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4

Doing justified text well is not that easy if you don't want to end up with large, ugly word spacing and harm readability. At the very least you need hyphenation. For web browsers to automatically hyphenate well would probably require prohibitively large dictionaries, and one for every language. Even if they could, they would probably end up hyphenating ...


2

Reading your question, it seems like a case where you just want to provide the user the ability to update or change the image. My suggestion would be to just do use the terminology which depicts what you want the user to do ie. "Update Image" or "Change Image" For example Twitter uses the word "Change" while facebook uses the word "Update" while updating ...


2

This is done, to my knowledge for 3 primary reasons. First, historic, or "because it's always been that way". When print media first started out, the typesetter would arrange the type (letters) on a slide. You can see a really good example here. As you can see the slide has a clamp that needs to have both sides aligned. As this style of printing (used for ...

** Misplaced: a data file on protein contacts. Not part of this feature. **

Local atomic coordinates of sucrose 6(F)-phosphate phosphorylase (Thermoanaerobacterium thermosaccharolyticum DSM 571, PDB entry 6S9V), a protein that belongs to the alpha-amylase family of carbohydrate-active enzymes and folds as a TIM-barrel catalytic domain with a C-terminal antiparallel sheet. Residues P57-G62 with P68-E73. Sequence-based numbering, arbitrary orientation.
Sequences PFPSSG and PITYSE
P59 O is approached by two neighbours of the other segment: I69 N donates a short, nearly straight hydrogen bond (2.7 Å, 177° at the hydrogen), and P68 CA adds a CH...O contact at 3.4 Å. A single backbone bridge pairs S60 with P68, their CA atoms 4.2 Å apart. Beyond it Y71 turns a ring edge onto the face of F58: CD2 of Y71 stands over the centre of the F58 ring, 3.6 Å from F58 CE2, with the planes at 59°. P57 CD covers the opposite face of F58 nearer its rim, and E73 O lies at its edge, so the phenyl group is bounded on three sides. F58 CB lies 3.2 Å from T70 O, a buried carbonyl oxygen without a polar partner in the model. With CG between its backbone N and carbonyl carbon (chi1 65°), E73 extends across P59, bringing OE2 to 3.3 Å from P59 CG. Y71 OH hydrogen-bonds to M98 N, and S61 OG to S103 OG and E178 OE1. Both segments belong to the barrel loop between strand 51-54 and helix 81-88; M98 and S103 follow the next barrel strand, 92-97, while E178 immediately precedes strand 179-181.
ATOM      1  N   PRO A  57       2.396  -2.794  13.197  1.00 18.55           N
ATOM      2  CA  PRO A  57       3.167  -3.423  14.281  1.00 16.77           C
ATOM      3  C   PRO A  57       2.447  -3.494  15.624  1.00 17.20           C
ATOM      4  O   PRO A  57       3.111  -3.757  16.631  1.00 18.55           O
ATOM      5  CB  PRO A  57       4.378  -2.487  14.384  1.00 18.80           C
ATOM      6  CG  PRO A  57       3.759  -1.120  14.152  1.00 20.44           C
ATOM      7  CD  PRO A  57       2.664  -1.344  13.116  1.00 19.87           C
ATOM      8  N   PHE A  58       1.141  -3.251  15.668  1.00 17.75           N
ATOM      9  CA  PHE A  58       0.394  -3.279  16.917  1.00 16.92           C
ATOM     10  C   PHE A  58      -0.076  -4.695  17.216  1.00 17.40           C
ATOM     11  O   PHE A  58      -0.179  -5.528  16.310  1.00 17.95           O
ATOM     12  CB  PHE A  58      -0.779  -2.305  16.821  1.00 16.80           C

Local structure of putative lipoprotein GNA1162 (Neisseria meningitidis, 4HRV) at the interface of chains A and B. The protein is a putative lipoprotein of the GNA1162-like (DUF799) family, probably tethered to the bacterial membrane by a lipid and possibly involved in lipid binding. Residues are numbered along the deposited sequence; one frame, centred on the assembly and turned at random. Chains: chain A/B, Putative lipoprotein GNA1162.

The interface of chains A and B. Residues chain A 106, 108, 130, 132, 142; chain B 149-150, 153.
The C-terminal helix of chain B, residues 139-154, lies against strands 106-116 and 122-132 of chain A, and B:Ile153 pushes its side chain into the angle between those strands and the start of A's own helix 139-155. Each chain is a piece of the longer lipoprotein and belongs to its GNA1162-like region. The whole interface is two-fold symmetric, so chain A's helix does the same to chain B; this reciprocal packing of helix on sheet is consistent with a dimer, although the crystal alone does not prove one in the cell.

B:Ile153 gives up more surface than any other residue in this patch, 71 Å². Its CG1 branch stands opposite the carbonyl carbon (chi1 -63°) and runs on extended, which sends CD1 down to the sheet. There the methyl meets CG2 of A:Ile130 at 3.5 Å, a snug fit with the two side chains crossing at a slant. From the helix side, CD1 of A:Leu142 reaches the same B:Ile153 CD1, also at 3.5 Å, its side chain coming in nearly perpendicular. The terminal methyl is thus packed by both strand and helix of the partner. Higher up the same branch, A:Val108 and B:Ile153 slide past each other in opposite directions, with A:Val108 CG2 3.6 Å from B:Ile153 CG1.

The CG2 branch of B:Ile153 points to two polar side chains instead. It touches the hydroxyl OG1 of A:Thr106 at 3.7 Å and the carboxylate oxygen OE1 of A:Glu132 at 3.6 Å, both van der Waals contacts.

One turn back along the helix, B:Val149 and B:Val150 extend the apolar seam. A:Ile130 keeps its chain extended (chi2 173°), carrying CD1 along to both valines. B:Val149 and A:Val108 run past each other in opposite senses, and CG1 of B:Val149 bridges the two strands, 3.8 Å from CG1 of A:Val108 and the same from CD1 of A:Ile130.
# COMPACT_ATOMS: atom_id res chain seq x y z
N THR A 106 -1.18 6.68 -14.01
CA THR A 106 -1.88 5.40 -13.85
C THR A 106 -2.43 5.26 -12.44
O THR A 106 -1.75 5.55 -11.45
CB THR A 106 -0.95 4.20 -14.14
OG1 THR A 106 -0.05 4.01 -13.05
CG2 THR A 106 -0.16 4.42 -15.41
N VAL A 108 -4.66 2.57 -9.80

2

Kerning (letter spacing) becomes more cumbersome with CSS and makes it difficult to read on screens. Jason Santa Maria explains in more detail in On Web Typography - also his book from A Book Apart. He covers saccades and fixations in how we read (chapter 1) which leads to contexts when full text justification is used, and why avoid it for body text on ...



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